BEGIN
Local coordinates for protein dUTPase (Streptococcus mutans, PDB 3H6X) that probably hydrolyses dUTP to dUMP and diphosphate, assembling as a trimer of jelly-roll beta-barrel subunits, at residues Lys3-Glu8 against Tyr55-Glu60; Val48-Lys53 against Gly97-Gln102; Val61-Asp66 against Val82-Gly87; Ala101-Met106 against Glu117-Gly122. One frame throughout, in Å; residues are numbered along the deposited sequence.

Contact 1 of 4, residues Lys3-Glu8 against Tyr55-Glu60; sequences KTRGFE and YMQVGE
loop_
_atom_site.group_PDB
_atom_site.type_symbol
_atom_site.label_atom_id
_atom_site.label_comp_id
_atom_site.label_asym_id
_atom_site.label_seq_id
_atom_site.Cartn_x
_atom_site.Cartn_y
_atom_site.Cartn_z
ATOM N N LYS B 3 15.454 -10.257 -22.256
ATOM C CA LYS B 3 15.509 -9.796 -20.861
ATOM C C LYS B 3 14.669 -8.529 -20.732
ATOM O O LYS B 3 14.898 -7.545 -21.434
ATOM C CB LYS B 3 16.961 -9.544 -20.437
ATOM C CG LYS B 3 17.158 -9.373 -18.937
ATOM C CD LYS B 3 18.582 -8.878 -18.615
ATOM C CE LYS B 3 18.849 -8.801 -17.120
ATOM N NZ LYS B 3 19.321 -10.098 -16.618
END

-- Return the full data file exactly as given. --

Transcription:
Local coordinates for protein dUTPase (Streptococcus mutans, PDB 3H6X) that probably hydrolyses dUTP to dUMP and diphosphate, assembling as a trimer of jelly-roll beta-barrel subunits, at residues Lys3-Glu8 against Tyr55-Glu60; Val48-Lys53 against Gly97-Gln102; Val61-Asp66 against Val82-Gly87; Ala101-Met106 against Glu117-Gly122. One frame throughout, in Å; residues are numbered along the deposited sequence.

Contact 1 of 4, residues Lys3-Glu8 against Tyr55-Glu60; sequences KTRGFE and YMQVGE
loop_
_atom_site.group_PDB
_atom_site.type_symbol
_atom_site.label_atom_id
_atom_site.label_comp_id
_atom_site.label_asym_id
_atom_site.label_seq_id
_atom_site.Cartn_x
_atom_site.Cartn_y
_atom_site.Cartn_z
ATOM N N LYS B 3 15.454 -10.257 -22.256
ATOM C CA LYS B 3 15.509 -9.796 -20.861
ATOM C C LYS B 3 14.669 -8.529 -20.732
ATOM O O LYS B 3 14.898 -7.545 -21.434
ATOM C CB LYS B 3 16.961 -9.544 -20.437
ATOM C CG LYS B 3 17.158 -9.373 -18.937
ATOM C CD LYS B 3 18.582 -8.878 -18.615
ATOM C CE LYS B 3 18.849 -8.801 -17.120
ATOM N NZ LYS B 3 19.321 -10.098 -16.618